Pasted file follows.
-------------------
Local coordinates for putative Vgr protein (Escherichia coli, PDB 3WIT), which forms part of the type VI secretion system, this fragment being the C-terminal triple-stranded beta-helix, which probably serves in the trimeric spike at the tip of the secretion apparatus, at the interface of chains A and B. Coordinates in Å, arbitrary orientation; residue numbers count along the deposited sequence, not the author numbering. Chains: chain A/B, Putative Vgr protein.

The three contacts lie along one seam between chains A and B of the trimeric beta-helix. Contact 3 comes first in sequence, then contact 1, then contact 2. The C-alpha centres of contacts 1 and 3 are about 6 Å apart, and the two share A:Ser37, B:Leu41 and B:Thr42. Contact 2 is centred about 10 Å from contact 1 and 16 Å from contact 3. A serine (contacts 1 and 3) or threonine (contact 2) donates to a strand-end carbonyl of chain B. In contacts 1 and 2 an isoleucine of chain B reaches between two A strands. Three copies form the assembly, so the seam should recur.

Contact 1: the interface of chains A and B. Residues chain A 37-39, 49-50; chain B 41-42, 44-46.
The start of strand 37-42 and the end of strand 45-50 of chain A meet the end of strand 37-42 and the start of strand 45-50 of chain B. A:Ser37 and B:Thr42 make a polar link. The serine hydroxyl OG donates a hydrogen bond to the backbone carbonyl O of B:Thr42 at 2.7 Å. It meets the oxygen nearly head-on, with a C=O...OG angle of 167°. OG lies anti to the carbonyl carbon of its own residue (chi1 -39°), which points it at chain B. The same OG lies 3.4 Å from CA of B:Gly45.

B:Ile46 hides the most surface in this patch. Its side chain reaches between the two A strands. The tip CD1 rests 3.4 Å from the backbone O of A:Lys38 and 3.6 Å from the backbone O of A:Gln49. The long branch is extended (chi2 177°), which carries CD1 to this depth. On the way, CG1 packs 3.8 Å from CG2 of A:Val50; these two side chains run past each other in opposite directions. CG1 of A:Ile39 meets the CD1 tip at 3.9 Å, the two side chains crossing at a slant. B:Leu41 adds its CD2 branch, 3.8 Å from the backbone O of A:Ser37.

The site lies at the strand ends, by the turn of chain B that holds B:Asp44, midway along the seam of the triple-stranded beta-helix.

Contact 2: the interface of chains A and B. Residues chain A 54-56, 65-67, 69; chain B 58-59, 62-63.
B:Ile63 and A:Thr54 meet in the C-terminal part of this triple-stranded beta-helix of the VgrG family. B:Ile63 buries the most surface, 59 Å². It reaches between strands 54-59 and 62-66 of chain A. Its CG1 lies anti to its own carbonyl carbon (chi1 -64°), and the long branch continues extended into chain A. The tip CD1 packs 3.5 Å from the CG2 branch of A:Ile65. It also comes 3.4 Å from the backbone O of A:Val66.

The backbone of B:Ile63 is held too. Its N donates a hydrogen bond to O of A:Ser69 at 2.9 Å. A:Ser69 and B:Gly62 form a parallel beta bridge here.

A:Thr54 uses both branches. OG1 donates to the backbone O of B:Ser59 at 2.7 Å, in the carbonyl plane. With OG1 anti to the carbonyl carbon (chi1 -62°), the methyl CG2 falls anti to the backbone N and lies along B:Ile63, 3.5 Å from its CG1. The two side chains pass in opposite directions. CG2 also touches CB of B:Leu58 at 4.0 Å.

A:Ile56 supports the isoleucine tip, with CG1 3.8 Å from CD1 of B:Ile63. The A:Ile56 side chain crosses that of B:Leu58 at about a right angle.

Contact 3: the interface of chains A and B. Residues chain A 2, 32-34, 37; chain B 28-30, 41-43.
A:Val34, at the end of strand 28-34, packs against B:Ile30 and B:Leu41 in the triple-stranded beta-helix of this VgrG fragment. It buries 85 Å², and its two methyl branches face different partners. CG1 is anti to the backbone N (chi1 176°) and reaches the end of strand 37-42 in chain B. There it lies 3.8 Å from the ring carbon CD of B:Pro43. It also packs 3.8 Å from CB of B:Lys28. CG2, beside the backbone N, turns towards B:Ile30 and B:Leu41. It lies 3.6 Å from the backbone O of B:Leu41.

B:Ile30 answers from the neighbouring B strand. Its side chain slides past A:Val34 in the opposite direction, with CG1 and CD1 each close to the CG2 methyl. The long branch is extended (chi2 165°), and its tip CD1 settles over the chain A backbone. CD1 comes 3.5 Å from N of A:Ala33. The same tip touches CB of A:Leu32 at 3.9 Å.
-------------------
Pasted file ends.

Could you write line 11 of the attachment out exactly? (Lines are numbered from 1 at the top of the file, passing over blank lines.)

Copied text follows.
A:Ile56 supports the isoleucine tip, with CG1 3.8 Å from CD1 of B:Ile63. The A:Ile56 side chain crosses that of B:Leu58 at about a right angle.